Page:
Practice Final, B9
I got (49/282) x (8 choose 3) x [1- (2/3)^3] The first term represents the P(Alice is infected | she tests positive). The second term decides which 3 of the 8 people she kisses gets infected. The third term represents the P(she infects 3 | she's infected).
rahulchandrupatla: March 18, 2015, 3:24 p.m.
Is the conditional probability in the third term redundant as you already found the probability she's infected in the first term?
PeterH: March 18, 2015, 3:53 p.m.
I got something different for the first term. I think it's $\frac{(.98)(.1)}{(.98)(.1)+(.1)(.9)}$ which is $\frac{49}{94}$
Viridiana: March 18, 2015, 6:16 p.m.
I'm kind of confused on this one. It tells us that she tested positive, not that she has the disease. So do we consider the possibility that she does not have the disease? or do we just proceed by first calculating that she has the disease given that she test positive?
jferrermartinez: March 18, 2015, 11:20 p.m.
Oh yeah, Peter H, you're right. P(Alice has the disease | she tests +) = 49/94. I don't know why, but for the first term in my original post (49/282), I got that by multiplying the probability (Alice has the disease given she tested positive) by the 1/3 probability of contracting the disease through kissing. This is equal to the P(Alice infects one person with one kiss). I don't really know if we need this term anywhere, though.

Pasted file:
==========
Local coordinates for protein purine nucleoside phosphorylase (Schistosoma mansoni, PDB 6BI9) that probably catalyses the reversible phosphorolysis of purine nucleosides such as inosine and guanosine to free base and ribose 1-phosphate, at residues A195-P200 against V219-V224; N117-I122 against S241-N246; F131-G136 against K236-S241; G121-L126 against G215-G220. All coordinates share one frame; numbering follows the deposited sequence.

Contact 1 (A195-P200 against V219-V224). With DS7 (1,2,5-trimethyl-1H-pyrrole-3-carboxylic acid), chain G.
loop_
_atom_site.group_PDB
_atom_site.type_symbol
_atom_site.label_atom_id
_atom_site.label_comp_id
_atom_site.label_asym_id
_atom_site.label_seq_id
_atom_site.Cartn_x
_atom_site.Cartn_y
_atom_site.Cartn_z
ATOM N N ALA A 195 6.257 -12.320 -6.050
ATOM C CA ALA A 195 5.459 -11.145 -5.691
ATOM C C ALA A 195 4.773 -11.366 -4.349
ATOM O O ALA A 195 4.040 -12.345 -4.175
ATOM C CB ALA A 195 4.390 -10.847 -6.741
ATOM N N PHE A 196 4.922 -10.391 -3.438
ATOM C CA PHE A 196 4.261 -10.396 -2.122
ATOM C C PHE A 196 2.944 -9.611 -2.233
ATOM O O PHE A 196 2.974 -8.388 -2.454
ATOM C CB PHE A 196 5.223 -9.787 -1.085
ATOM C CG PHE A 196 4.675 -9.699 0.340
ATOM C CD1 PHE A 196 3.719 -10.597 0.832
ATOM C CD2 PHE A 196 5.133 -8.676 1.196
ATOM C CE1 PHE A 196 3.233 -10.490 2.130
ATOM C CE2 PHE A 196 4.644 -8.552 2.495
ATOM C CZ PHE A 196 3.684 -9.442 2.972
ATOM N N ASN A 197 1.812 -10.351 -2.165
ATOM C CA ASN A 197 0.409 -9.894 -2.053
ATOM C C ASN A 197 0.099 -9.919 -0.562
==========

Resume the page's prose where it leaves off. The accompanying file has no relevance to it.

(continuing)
Alan_Mendoza: March 19, 2015, 6:01 p.m.
Viridiana, we do not consider the possibility that she does not have the disease because the question asks us what the probability is of her passing on the disease to 3 people, for that she must have the disease.
Alan_Mendoza: March 19, 2015, 6:08 p.m.
Can't we multiply the first term by (8choose3 x (1/3)^3 x (1-(1/3))^5) ?
aHean: March 19, 2015, 7:06 p.m.
Alan, I believe you are correct. That accounts the 1/3 chance of being infected occurring 3 times as well as her NOT infecting the other 5 people.
Soniakumr: March 19, 2015, 7:54 p.m.
Alan, I got that same answer, the first term times (8choose3 x (1/3)^3 x (1-(1/3))^5).
Lilyhui: March 19, 2015, 9:11 p.m.
Same answer!